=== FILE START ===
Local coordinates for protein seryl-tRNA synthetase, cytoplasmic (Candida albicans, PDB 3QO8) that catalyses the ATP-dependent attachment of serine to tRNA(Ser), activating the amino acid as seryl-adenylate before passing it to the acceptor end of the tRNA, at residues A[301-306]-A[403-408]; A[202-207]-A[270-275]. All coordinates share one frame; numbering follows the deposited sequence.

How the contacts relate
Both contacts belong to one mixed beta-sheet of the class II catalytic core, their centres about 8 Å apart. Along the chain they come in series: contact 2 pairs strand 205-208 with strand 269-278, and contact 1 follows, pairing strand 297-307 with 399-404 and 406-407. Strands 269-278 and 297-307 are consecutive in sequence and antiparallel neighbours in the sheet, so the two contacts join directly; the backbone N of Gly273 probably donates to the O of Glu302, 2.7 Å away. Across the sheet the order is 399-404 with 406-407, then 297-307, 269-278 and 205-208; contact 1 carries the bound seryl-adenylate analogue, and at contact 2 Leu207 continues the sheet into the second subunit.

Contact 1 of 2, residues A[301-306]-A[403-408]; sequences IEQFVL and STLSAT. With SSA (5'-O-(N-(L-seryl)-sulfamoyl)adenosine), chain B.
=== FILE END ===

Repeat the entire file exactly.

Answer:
Local coordinates for protein seryl-tRNA synthetase, cytoplasmic (Candida albicans, PDB 3QO8) that catalyses the ATP-dependent attachment of serine to tRNA(Ser), activating the amino acid as seryl-adenylate before passing it to the acceptor end of the tRNA, at residues A[301-306]-A[403-408]; A[202-207]-A[270-275]. All coordinates share one frame; numbering follows the deposited sequence.

How the contacts relate
Both contacts belong to one mixed beta-sheet of the class II catalytic core, their centres about 8 Å apart. Along the chain they come in series: contact 2 pairs strand 205-208 with strand 269-278, and contact 1 follows, pairing strand 297-307 with 399-404 and 406-407. Strands 269-278 and 297-307 are consecutive in sequence and antiparallel neighbours in the sheet, so the two contacts join directly; the backbone N of Gly273 probably donates to the O of Glu302, 2.7 Å away. Across the sheet the order is 399-404 with 406-407, then 297-307, 269-278 and 205-208; contact 1 carries the bound seryl-adenylate analogue, and at contact 2 Leu207 continues the sheet into the second subunit.

Contact 1 of 2, residues A[301-306]-A[403-408]; sequences IEQFVL and STLSAT. With SSA (5'-O-(N-(L-seryl)-sulfamoyl)adenosine), chain B.